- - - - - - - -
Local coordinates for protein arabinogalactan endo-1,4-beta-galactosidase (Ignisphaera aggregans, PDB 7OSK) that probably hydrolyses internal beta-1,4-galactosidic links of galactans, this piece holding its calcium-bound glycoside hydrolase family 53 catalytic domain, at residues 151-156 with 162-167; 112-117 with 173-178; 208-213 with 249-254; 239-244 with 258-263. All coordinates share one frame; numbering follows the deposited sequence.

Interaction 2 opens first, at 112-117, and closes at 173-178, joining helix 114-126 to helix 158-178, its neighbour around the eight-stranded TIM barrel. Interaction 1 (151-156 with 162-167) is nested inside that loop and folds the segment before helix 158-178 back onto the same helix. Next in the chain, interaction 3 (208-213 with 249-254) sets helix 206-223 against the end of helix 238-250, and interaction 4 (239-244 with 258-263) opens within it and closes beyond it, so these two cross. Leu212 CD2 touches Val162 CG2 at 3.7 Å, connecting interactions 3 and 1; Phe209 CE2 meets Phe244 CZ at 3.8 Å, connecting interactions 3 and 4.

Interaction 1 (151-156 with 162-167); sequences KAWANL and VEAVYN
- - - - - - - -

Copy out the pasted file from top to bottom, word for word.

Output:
Local coordinates for protein arabinogalactan endo-1,4-beta-galactosidase (Ignisphaera aggregans, PDB 7OSK) that probably hydrolyses internal beta-1,4-galactosidic links of galactans, this piece holding its calcium-bound glycoside hydrolase family 53 catalytic domain, at residues 151-156 with 162-167; 112-117 with 173-178; 208-213 with 249-254; 239-244 with 258-263. All coordinates share one frame; numbering follows the deposited sequence.

Interaction 2 opens first, at 112-117, and closes at 173-178, joining helix 114-126 to helix 158-178, its neighbour around the eight-stranded TIM barrel. Interaction 1 (151-156 with 162-167) is nested inside that loop and folds the segment before helix 158-178 back onto the same helix. Next in the chain, interaction 3 (208-213 with 249-254) sets helix 206-223 against the end of helix 238-250, and interaction 4 (239-244 with 258-263) opens within it and closes beyond it, so these two cross. Leu212 CD2 touches Val162 CG2 at 3.7 Å, connecting interactions 3 and 1; Phe209 CE2 meets Phe244 CZ at 3.8 Å, connecting interactions 3 and 4.

Interaction 1 (151-156 with 162-167); sequences KAWANL and VEAVYN